When he brought back his hand, it held a lighter. He ran a thick thumb over the flint, the nail cloudy and probably dead. It took a few goes. Then the cough of ignition and the tip of the flame tonguing the air. He held it against the paper. A corner crept from yellow to brown to black. But the fire wouldn’t take. He had to fan the Star and force the flames to chew their way through the news. Then he fanned it under our nose. The air above the paper wavered with the heat. I looked across to the butcher’s, where phantom figures jeered. He said, ‘That’s what we did in them olden days when there were trouble. Burned it.’
By now a crowd had gathered. People wondered at a distance if it was bad enough for 999. They repeated the telly safety ad: get down, roll over, call help. A story drifted over about a neigh- bour who’d died after home-made doughnuts. He put water on a chip pan and could only be identified from his teeth. I glanced at my mum. Her mouth was clamped shut, her eyes closed and tears forming. I wasn’t sure what kind they were – chemical ones or sadness. My mum was full of water, even more than they said in the biology book. Just the Nine O’Clock News could bring it on – tears flicked onto the living-room tiles where they took a long time to dry. And all the while her hands tore at each other, leaving white flecks in her lap.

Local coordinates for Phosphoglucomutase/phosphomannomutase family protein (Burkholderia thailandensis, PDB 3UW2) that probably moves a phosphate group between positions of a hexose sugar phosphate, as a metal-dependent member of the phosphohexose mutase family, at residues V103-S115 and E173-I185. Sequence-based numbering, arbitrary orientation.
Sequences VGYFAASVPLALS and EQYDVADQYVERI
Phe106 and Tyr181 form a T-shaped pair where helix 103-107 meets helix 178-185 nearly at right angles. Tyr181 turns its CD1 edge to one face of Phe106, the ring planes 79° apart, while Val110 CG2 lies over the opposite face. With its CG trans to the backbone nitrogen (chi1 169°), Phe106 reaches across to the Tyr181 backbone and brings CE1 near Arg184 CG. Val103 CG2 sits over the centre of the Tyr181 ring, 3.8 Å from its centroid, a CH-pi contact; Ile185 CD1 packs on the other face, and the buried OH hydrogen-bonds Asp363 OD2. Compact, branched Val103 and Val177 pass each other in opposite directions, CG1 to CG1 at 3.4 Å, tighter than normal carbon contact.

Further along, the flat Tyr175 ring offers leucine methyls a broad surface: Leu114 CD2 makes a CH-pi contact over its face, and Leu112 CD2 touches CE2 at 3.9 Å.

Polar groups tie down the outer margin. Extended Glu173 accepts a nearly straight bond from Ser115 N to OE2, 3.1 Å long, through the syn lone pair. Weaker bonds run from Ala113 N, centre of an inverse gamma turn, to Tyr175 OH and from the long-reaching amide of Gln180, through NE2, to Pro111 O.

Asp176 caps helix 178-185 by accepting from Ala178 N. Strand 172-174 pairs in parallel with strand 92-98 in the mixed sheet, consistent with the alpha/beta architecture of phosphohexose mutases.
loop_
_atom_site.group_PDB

Now my mum felt for my hand. She wove our fingers together, fixing us to the spot. Through closed lips so as not to inhale, ‘Just think of the guerrillas. Think of the Vietnamese.’ So I shut my eyes and thought: whole villages turned to smoke and the air sucked from the sky. Tarred bodies, the water boiled out of them, and a girl, naked, full of ribs, skin falling off, her arms like broken wings.
When I opened my eyes, the man was gone. White flakes had settled on my shoes. It was Tamworth and hot and April, but that could have been snow. My mum picked the paper from her hair and dusted down her Soviet chest. On the floor, what remained of the news – the neutron bomb, the Tory brew – fingered the air as if it were alive. I turned to my mum and looked up half an inch to a face full of ash and angles, to her insurmountable bones. The sun poured down, taking away her colours, turning her black and white – her complicated face made simple.
‘Can we go home now?’
‘Or the Co-op? You hungry?’
I felt sick. ‘What we going to do?’
My mum slipped an arm around my waist and pulled me to her, joining us at the hip.
‘We’re going to soldier on, Jess. You know that. We’ll. Just. Soldier. On.’
Jo McMillan – Motherland – 9780224074711